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Tidal Modulation of Surface Gravity Waves in the Gulf of Maine

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  • 1 Department of Oceanography, Dalhousie University, Halifax, Nova Scotia, Canada
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Abstract

This study examines the tidal modulation of surface gravity waves in the Gulf of Maine (GoM) by using in situ observations and numerical model results. Analysis of observational data demonstrates significant semidiurnal tidal modulations in the mean wave variables for swell-dominated waves in the region. The observed tidal modulation features significant spatial–temporal variabilities, with large magnitudes near the mouth of the GoM. Observations also demonstrate unusual timing of the maximum modulation of significant wave height Hs in the following tidal currents. The coupled wave–circulation model successfully reproduces the observed tidal modulation and the associated spatial–temporal variabilities. Model results demonstrate that the maximum Hs modulations are first generated during the maximum flood tide or ebb tide near the mouth of the GoM and then propagate onto the inner gulf. Around the mouth of the GoM, tidal currents have strong spatial gradients, resulting in great effects of current-induced convergence, refraction, and wavenumber shift. The tidal modulation in Hs generated by convergence (10%–14%) is less affected by the wave propagation direction than the modulation generated by the wavenumber shift (6%–10%) and refraction (4%–20%). The latter modulation varies significantly with changes in the wave propagation direction. In addition, current-enhanced dissipation becomes important during high winds, which reduces at least one-half of the Hs modulation during the study period. The observed unusual timing of the maximum Hs modulation in the following tidal currents can be mostly explained by the convergence and wavenumber shift associated with wave-energy convergence and energy transfer from currents to waves in spatially decelerating currents.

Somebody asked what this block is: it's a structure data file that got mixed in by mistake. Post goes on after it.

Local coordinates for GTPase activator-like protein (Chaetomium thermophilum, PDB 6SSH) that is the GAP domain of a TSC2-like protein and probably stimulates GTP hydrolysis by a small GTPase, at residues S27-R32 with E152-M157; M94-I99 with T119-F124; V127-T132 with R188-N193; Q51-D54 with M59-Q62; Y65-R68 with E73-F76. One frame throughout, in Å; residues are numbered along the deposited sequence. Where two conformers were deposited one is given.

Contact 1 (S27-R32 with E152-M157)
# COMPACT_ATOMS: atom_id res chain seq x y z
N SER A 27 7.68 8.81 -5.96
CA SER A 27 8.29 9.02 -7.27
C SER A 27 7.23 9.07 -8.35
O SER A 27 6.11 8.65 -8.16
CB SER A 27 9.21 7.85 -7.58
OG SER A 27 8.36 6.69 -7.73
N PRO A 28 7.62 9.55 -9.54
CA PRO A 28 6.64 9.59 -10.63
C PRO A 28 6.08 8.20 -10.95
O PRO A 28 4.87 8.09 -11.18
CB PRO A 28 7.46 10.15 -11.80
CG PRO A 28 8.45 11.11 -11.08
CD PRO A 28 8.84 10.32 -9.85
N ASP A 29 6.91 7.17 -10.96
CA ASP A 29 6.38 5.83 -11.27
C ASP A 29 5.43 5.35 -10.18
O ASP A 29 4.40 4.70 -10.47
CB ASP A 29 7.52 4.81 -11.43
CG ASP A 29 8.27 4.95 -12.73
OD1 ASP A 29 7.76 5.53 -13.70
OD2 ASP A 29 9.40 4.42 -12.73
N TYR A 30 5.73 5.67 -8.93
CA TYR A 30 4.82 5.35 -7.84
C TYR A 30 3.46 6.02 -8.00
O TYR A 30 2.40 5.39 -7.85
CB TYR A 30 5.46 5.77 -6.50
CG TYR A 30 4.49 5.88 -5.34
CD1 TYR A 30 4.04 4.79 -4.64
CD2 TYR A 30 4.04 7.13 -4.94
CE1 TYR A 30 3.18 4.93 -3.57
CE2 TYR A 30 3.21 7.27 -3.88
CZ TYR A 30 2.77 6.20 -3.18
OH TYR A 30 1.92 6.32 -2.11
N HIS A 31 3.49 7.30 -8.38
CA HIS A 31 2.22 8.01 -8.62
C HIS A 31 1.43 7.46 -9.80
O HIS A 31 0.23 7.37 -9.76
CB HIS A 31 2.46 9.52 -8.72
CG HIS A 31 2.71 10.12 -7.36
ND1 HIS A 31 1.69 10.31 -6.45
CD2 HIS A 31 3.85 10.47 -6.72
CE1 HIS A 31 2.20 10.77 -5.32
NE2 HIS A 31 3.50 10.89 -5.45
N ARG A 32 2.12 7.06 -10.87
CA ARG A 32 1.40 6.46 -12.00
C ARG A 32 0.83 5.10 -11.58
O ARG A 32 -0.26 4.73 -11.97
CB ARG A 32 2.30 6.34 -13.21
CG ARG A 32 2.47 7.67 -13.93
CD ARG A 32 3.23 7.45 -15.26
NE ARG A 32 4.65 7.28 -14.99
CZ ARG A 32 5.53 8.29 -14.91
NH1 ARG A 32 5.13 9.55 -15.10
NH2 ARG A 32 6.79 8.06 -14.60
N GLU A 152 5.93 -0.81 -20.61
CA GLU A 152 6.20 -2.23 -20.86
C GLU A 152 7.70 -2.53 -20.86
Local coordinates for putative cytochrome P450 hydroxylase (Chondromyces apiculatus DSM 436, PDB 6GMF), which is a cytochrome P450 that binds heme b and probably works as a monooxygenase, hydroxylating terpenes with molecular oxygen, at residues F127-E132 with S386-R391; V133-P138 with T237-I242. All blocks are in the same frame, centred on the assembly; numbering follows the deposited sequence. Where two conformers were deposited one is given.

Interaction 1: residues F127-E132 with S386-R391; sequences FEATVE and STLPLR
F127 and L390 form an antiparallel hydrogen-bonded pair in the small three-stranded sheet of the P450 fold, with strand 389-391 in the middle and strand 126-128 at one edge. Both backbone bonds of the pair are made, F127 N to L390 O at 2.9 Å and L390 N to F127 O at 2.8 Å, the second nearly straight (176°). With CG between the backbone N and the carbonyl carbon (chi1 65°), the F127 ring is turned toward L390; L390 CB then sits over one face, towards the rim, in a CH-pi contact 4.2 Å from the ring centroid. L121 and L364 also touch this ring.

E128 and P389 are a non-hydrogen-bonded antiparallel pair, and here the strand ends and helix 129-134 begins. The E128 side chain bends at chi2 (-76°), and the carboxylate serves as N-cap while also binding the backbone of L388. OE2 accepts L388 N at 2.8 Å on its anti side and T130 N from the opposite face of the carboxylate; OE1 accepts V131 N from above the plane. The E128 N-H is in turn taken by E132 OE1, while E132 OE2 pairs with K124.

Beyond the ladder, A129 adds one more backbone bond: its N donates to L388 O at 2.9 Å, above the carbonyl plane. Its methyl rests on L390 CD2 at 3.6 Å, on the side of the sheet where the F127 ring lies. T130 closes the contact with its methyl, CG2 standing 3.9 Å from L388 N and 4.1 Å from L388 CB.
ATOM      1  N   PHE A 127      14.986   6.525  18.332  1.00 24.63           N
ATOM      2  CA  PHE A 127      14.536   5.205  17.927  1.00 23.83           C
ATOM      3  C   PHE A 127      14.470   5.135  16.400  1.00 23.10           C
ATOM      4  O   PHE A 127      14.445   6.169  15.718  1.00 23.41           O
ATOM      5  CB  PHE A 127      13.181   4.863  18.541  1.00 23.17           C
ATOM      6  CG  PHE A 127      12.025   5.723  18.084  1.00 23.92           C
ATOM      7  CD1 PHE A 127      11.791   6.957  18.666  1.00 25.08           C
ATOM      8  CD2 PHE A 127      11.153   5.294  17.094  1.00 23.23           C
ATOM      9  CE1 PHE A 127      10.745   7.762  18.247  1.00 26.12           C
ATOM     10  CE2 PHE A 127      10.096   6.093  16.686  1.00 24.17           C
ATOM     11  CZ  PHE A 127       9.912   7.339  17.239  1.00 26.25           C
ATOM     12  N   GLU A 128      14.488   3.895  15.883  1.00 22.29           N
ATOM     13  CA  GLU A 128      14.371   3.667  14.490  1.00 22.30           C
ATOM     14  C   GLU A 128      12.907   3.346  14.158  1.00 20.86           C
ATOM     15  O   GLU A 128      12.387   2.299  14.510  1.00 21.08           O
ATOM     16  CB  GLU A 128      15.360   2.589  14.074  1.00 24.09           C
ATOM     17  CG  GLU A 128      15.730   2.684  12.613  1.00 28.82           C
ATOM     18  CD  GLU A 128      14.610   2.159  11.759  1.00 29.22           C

© 2018 American Meteorological Society. For information regarding reuse of this content and general copyright information, consult the AMS Copyright Policy (www.ametsoc.org/PUBSReuseLicenses).

Corresponding authors: Pengcheng Wang, pengcheng.wang@dal.ca; Jinyu Sheng, jinyu.sheng@dal.ca

Abstract

This study examines the tidal modulation of surface gravity waves in the Gulf of Maine (GoM) by using in situ observations and numerical model results. Analysis of observational data demonstrates significant semidiurnal tidal modulations in the mean wave variables for swell-dominated waves in the region. The observed tidal modulation features significant spatial–temporal variabilities, with large magnitudes near the mouth of the GoM. Observations also demonstrate unusual timing of the maximum modulation of significant wave height Hs in the following tidal currents. The coupled wave–circulation model successfully reproduces the observed tidal modulation and the associated spatial–temporal variabilities. Model results demonstrate that the maximum Hs modulations are first generated during the maximum flood tide or ebb tide near the mouth of the GoM and then propagate onto the inner gulf. Around the mouth of the GoM, tidal currents have strong spatial gradients, resulting in great effects of current-induced convergence, refraction, and wavenumber shift. The tidal modulation in Hs generated by convergence (10%–14%) is less affected by the wave propagation direction than the modulation generated by the wavenumber shift (6%–10%) and refraction (4%–20%). The latter modulation varies significantly with changes in the wave propagation direction. In addition, current-enhanced dissipation becomes important during high winds, which reduces at least one-half of the Hs modulation during the study period. The observed unusual timing of the maximum Hs modulation in the following tidal currents can be mostly explained by the convergence and wavenumber shift associated with wave-energy convergence and energy transfer from currents to waves in spatially decelerating currents.

© 2018 American Meteorological Society. For information regarding reuse of this content and general copyright information, consult the AMS Copyright Policy (www.ametsoc.org/PUBSReuseLicenses).

Corresponding authors: Pengcheng Wang, pengcheng.wang@dal.ca; Jinyu Sheng, jinyu.sheng@dal.ca
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